* 30 23 mm twin ZU-23-2 towed anti-aircraft guns (some of which mounted on MT-LB vehicles);
       * 15 23 mm quad ZSU-23-4 Shilka self-propelled anti-aircraft gun systems;
       * up to 18 9K33M2/M3 Osa-AK/AKM (SA-8B) SAM system self-propelled launchers.

    The Georgian Army also had a large quantity of 9K111 Fagot and 9K111M Faktoria (AT-4), and 9K113 Konkurs (AT-5) anti-tank guided-missile systems, as well as 9K32M Strela-2M (SA-7B), 9K34 Strela-3 (SA-14), 9K310 Igla-1 (SA-16), 9K38 Igla (SA-18), and Grom MANPAD systems.

    According to the SDR, following NATO recommendations, the service strength of the Georgian Army was to be drawn down to 11,876 men and three infantry brigades by 2015. However, in preparation for a military campaign against the former autonomous regions, the Land Forces were not shrinking, but rather growing in number. This was reflected in the Minister's Vision for 2008-2011, which was meant to explain to NATO the reasons for the growing numbers of the Georgian Frmy and first of all the established of the 5th Infantry Brigade, and the refusal to disband the 4th Infantry Brigade.[25] The increase in the numbers of the Georgian contingent in Iraq from 850 to 2,000 servicemen and the increasing tension in relations with Russia were offered as the main justifications.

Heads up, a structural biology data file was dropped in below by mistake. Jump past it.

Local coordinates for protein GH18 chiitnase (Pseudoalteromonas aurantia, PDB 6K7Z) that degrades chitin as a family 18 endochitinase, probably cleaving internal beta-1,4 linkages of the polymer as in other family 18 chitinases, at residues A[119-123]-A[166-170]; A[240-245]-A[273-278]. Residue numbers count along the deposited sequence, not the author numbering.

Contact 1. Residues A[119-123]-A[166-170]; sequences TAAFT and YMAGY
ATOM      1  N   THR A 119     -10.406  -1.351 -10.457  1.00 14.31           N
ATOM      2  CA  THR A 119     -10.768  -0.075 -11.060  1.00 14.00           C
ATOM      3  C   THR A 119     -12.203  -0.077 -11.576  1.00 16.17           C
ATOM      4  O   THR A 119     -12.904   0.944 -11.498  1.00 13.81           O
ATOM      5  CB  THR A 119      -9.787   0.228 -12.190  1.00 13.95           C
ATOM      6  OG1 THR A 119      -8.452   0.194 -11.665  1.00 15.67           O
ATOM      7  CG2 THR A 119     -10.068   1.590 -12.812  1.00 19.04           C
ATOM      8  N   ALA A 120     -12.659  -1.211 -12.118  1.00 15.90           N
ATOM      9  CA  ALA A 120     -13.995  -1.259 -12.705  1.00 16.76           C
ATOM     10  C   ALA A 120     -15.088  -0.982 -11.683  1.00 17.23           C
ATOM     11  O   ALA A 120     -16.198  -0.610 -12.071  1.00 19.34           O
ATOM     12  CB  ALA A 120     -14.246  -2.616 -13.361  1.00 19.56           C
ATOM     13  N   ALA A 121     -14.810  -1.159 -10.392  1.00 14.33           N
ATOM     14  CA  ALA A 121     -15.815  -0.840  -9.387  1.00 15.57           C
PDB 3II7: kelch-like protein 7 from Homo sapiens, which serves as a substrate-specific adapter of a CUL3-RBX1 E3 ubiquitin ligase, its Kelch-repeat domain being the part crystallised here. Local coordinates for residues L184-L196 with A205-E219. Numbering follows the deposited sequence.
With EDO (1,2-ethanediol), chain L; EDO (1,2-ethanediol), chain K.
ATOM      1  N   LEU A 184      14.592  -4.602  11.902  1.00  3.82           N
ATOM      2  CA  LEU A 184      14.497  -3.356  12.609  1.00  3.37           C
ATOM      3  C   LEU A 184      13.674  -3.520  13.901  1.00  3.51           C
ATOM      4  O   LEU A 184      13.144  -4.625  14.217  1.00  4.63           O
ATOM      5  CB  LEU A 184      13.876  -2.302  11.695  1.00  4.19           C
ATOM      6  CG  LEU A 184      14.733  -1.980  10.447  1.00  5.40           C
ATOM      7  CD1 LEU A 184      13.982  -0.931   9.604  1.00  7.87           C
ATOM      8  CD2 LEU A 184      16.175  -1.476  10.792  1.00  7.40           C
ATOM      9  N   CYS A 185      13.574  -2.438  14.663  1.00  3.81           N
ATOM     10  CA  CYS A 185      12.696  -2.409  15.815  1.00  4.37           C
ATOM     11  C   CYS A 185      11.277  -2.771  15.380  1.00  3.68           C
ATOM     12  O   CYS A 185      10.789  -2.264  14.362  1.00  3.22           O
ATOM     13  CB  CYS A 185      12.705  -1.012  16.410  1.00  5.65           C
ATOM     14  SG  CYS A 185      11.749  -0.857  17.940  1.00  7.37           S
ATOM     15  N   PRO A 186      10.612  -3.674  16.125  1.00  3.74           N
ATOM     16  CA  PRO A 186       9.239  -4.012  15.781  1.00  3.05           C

In September of 2007, the Georgian Parliament voted to increase the service strength of the armed forces from 28,000 to 32,000 men.[26] Shortly thereafter, the Georgian Minister of Defense announced the recruitment of contract servicemen to the 4th and the soon to be established 5th Infantry Brigades. In early 2008, the new Engineer Brigade began formation in Gori. In July of 2008, the Georgian Parliament made yet another decision to increase the number of servicemen to 37,000, which led to the announcement of the establish of a 6th Infantry Brigade, as well as increases to the air-defense and Naval forces.

    In accordance with NATO recommendations,[27] the National Guard was transformed from an alternative Army to a training structure for reserves, providing for mobilization, home defense and assistance to civilian authorities. The need to reduce the number of servicemen in accordance with NATO recommendations, combined with the lack of any resolution to the Abkhaz and Ossetian issues, and the sharpening of relations with required the Georgian leadership to find means of combining these contradictory requirements. One way out was to establish a large-scale program for the training of reserves.